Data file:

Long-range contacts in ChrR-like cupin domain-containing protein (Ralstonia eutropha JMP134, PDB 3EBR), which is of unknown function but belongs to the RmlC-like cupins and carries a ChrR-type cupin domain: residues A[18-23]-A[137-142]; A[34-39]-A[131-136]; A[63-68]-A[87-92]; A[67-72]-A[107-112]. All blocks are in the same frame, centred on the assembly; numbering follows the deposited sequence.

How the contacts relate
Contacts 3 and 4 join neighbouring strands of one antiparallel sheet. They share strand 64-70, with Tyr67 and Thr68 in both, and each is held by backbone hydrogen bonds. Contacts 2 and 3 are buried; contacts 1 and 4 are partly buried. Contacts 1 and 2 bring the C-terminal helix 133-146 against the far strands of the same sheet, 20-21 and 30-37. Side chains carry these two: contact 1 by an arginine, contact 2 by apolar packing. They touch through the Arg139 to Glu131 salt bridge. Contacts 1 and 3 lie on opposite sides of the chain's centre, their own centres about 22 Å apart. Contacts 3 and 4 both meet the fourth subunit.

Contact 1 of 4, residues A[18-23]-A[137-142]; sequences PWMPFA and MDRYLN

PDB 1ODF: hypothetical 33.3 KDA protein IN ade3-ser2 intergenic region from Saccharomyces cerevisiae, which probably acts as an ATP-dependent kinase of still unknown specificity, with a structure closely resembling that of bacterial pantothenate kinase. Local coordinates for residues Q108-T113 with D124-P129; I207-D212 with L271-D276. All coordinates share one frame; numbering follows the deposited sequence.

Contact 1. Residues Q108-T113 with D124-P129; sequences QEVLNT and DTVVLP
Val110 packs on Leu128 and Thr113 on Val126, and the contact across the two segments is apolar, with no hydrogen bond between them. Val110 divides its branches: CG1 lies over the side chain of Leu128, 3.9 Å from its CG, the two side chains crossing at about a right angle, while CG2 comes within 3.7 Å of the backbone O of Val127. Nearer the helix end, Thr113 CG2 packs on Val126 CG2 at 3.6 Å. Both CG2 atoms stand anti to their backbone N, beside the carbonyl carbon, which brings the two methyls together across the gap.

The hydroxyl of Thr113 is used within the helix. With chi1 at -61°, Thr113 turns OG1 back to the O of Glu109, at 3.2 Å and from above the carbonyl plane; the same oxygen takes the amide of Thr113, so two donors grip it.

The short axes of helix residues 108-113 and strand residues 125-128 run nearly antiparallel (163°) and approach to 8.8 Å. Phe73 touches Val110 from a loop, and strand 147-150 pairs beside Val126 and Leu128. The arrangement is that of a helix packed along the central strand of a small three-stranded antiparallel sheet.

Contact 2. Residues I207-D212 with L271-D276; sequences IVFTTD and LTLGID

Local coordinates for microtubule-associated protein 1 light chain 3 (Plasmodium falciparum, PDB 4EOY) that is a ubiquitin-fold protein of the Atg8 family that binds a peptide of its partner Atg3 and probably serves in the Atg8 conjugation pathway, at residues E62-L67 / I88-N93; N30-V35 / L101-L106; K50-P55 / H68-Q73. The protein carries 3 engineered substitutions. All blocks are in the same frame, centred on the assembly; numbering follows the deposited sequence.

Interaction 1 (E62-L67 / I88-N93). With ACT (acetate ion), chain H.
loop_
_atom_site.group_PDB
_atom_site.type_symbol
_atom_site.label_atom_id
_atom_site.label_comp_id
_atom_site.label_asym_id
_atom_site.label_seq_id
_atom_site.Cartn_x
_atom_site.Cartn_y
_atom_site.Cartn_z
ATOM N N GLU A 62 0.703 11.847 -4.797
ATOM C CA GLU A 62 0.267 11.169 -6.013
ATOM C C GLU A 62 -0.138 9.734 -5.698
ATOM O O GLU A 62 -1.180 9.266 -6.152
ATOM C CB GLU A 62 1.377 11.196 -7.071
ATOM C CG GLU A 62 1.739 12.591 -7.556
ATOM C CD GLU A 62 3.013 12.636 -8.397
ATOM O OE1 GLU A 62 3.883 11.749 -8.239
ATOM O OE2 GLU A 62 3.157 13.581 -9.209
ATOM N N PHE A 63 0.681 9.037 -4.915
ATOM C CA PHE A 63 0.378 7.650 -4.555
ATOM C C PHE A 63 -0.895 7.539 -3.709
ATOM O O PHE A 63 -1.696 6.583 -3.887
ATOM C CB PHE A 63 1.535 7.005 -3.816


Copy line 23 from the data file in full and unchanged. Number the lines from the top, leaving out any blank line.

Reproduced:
ATOM N N GLU A 62 0.703 11.847 -4.797